FAQ About Riding a Bike After Hip a Scope
When can I Start Riding a Stationary Bike?
The good news about recovering from a hip scope is that you often get to start on a stationary bike sometime between the first and third week after surgery.
The stationary bike helps improve the range of motion and reduce stiffness in the hip joint. You’ll start with no resistance and work to restore a normal pedal motion. In this surgical protocol, patients are allowed to start on the stationary bike after their 3rd week.
Do I Need to Adjust my Bike Seat After Hip Surgery?
You likely won’t need to adjust your bike seat after hip surgery but we do recommend making sure it is properly fitted to you. If you haven’t been to a bike shop or had a professional bike fit session, it’s a good idea to avoid any issues.
In some instances, patients have had to raise their seat very slightly to make it more comfortable on the front of the hip.
When Can I Start Mountain Biking After Hip Scope Surgery?
Mountain biking is actually a much easier position on the hip than road biking. The main concern with mountain biking is getting on and off or having to do a quick release from the pedals to catch yourself.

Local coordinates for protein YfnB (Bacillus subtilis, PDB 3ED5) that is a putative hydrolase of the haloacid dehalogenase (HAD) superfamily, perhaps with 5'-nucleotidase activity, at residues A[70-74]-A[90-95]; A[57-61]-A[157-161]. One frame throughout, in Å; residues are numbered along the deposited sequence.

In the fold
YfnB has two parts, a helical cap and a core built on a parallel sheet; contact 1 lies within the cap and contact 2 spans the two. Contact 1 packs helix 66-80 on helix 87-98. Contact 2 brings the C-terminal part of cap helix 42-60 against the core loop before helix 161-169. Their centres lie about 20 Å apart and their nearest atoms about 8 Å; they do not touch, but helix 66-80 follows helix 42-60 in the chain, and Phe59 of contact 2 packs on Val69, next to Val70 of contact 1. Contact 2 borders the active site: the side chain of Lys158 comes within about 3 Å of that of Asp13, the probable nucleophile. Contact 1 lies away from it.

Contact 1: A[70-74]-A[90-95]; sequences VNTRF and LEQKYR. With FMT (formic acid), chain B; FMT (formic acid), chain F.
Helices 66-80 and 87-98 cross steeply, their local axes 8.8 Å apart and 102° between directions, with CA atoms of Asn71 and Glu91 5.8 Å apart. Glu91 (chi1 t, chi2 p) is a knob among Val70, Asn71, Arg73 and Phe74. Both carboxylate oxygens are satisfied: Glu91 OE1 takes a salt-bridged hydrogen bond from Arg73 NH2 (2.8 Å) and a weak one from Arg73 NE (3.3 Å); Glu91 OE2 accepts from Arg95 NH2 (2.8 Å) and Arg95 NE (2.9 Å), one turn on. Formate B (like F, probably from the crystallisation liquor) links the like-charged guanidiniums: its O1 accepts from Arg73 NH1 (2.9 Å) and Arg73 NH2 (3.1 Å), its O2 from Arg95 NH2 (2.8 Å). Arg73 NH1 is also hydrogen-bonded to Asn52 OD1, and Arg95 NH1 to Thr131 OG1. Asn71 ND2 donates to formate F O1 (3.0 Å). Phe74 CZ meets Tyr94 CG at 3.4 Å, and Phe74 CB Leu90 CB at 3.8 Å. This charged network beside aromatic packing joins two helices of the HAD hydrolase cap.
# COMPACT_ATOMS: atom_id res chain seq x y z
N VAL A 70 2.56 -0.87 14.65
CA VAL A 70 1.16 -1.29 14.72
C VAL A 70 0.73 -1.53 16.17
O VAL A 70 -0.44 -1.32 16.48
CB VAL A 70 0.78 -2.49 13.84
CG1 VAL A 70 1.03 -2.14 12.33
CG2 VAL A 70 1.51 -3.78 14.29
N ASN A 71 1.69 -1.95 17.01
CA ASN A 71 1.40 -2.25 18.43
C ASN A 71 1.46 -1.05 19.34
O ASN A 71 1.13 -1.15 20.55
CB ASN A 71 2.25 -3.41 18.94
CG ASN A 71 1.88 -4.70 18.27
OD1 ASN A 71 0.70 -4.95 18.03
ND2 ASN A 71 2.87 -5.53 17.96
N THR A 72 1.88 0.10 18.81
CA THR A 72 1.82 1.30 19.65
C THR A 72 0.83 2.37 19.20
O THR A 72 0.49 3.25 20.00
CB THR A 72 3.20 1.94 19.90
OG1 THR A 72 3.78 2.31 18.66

You can begin easy to moderate mountain biking 3-4 months after surgery as long as you’ve progressed through your strengthening exercises and return to sport program.
Can I Ride in the Arrow Position or on the Downbars?
It’s not uncommon for people to still feel uncomfortable in the arrow position. This position puts the hip and pelvis in the tightest position it can be in. You can start riding on the down bars at around 3-months after surgery and gradually increase your time and resistance in that position.
Mild soreness does not mean you are doing any damage but avoid any sharp pains or pinching sensations, especially if it occurs on each pedal stroke.
How Long Should I Warm-Up Before Cycling?
The best practices include a 10-minute warm-up before performing any intense exercise. This helps reduce re-injury rates. A great warm-up should include hip flexor stretching, light hip activation and strengthening exercises, and dynamic movements to prepare the body and hip tissues to work.
When Can I Elliptical After Hip Arthroscopy?